HP35s Revisited Trig Quandary Bug # 2
02-17-2015, 09:23 PM
Post: #21
 Massimo Gnerucci Senior Member Posts: 1,752 Joined: Dec 2013
RE: HP35s Revisited Trig Quandary Bug # 2
(02-17-2015 09:18 PM)MarkHaysHarris777 Wrote:  PSS its also the same internal value either way... 174532925000

What's a PSS?
Maybe a PPS would be better.

Greetings,
Massimo

-+×÷ ↔ left is right and right is wrong
02-17-2015, 09:31 PM
Post: #22
 MarkHaysHarris777 Senior Member Posts: 333 Joined: Jan 2015
RE: HP35s Revisited Trig Quandary Bug # 2
(02-17-2015 09:01 PM)Paul Dale Wrote:
Quote:'nobody' (at least not engineers, nor scientists) runs their calculator in 'all' mode

I pretty much always run my calculator in ALL mode and I'm in that nobody group

I rest my case.

But seriously, what is intended is that (whether you run your calculator 'physically' to show all digits, in your intellect you are certain that all of those digits don't MEAN anything. We like to see many digits of PI strung out because they're beautiful, right, but what do they MEAN. With 13-15 digits of PI I can calculate the circumference of the visible universe to within the width of a hadron... what do I need with 30 digits or more? When most of the time normal people can't measure further than 3-4 significant figures why in the world do we need our calculators set in 'all' mode so that every one of those digits shows?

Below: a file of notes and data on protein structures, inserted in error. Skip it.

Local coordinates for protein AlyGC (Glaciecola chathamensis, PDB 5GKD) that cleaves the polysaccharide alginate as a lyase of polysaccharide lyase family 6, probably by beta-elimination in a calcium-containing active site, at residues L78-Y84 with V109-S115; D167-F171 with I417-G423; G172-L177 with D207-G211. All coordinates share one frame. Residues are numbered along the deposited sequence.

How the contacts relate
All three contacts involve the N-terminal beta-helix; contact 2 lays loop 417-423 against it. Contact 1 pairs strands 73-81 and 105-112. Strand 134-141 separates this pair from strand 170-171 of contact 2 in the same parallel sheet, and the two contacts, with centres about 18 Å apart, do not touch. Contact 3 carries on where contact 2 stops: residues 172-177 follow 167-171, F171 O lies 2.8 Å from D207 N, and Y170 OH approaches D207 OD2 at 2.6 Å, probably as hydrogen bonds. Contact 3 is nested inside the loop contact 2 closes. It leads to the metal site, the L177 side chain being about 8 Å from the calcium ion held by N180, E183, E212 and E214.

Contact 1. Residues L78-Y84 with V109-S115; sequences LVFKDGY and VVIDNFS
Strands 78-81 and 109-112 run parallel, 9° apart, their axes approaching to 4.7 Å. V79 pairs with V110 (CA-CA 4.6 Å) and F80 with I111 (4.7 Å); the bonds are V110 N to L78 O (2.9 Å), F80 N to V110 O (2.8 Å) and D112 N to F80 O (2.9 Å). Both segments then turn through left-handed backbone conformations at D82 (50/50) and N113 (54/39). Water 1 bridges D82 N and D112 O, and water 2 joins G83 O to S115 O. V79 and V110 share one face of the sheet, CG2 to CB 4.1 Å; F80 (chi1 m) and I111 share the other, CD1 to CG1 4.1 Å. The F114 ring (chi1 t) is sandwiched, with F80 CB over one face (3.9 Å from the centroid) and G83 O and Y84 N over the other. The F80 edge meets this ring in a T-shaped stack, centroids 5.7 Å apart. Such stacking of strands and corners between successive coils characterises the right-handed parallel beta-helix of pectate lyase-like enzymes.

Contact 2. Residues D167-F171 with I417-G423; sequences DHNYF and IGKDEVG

Here's an example 0.142857142857142857142857 blah blah blah we all recognize 1/7 th immediately, but some of us 'need' to see all those repeating digits (I don't know why).

The pretty print of the FX115es Plus only shows five of them... and draws a line over it-! BUT, if you were going to measure 1/7 0.142857 how far would you really be able to measure it on a cm scale for instance?? Accurately?? You might squeak out the '2' but you'd not even get the '8'.

Cheers,
marcus

Kind regards,
marcus
02-17-2015, 09:45 PM
Post: #23
 Jlouis Senior Member Posts: 623 Joined: Nov 2014
RE: HP35s Revisited Trig Quandary Bug # 2
C'mon guys, lets be reasonable.

There are two diferents situations here:

1- the 35s does not have the alleged precision, or at least does not equal the precision of the 42s, 15c, 48, etc.
If one could not live with that, ok. The 35s is not for you.

2- The 35s has enough precision for day to day work, maybe as an engineer, or scientist, etc, using, lets say, fix 4 (I do too). For these guys, the 35s is a very good calculator, very pretty, with a big enter key, full of functions, good keyboard, etc.